Videokalos Colour Synthesiser


As a pioneer of early video, I chose to build equipment to allow myself and others to create and perform with video in real-time. The writing section on this site includes articles that discuss the drive and desire to achieve technological equipment more akin to musical instruments in function and raison d’être – primarily Video, Art and Technical Innovation The Videokalos was the most significant outcome of this journey – a complex but portable image-processing device that formed the heart of a multi-camera studio.

Working with access to a broadcast colour television studio at the Royal College of Art stimulated my highly individual exploration of the visual potential of the video medium. All the complex technology of such a studio was designed to produce accurate “realistic” reproduction of scenes within some small degree of variance of the lighting conditions. This was a broadcast TV media aim rather than an artistic one. By playing with and deliberately mis-aligning the various controls, interesting visual possibilities and colour control were possible enabling the studio to be used as a complex palette for a moving visual form.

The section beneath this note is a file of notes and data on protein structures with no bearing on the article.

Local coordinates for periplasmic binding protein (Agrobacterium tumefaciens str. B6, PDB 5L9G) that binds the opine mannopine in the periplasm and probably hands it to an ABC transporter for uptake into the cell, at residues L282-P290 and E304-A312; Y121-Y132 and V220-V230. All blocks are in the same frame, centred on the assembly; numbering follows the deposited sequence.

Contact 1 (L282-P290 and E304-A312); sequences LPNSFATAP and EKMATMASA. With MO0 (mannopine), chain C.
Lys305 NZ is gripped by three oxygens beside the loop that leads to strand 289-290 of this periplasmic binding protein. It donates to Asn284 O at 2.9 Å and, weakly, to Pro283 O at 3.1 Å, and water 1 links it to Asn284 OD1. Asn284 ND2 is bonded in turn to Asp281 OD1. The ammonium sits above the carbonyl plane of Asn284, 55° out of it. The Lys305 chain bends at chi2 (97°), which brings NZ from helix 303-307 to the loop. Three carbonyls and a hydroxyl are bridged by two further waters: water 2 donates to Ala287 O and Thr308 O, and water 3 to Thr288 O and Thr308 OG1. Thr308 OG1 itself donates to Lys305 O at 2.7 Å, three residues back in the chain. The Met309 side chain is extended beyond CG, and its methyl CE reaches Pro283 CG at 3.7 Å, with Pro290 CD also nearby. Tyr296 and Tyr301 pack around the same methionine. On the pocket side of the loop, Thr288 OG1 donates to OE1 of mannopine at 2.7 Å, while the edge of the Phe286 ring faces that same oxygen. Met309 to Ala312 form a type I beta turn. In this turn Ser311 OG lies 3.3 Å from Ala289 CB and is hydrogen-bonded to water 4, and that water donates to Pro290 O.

Given that access to such a studio for this kind of purpose was highly unusual for an individual, as well as expensive, I conceived of bringing the most useful aspects of the studio into a single portable device that could be used independently with less expensive monochrome cameras and more modest supporting equipment. A chance encounter with electronic designer, Richard Monkhouse, led to a two-year collaboration that resulted in the Videokalos Synthesiser. More accurately, this was a complex image-processing device that synthesised colour on multiple independent channels, each allowing input of monochrome or colour cameras and then providing multi-channel keying and mixing between all these sources. Following commercial development several were sold at that time to studios, colleges etc, and it became a central part of my repertoire of techniques.

I compare my construction of this complex device as equivalent to classical painters mixing their own pigments from natural source materials. And it gave me additional significant insights into the fundamental nature of the video medium.

See an interview with me around this theme